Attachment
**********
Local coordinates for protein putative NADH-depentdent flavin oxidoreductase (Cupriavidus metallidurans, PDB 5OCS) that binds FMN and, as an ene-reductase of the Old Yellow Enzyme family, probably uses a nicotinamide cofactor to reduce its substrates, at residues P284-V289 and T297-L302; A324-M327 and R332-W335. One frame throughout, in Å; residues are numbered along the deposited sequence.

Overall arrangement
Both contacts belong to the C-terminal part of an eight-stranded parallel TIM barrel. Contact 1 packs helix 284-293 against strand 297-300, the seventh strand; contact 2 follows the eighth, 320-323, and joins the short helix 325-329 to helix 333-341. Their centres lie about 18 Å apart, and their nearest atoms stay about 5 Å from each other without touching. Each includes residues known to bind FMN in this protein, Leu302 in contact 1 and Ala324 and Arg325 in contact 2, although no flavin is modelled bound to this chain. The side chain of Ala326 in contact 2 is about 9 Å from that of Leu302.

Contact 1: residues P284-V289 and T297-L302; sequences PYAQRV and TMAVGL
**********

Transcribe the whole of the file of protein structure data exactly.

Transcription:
Local coordinates for protein putative NADH-depentdent flavin oxidoreductase (Cupriavidus metallidurans, PDB 5OCS) that binds FMN and, as an ene-reductase of the Old Yellow Enzyme family, probably uses a nicotinamide cofactor to reduce its substrates, at residues P284-V289 and T297-L302; A324-M327 and R332-W335. One frame throughout, in Å; residues are numbered along the deposited sequence.

Overall arrangement
Both contacts belong to the C-terminal part of an eight-stranded parallel TIM barrel. Contact 1 packs helix 284-293 against strand 297-300, the seventh strand; contact 2 follows the eighth, 320-323, and joins the short helix 325-329 to helix 333-341. Their centres lie about 18 Å apart, and their nearest atoms stay about 5 Å from each other without touching. Each includes residues known to bind FMN in this protein, Leu302 in contact 1 and Ala324 and Arg325 in contact 2, although no flavin is modelled bound to this chain. The side chain of Ala326 in contact 2 is about 9 Å from that of Leu302.

Contact 1: residues P284-V289 and T297-L302; sequences PYAQRV and TMAVGL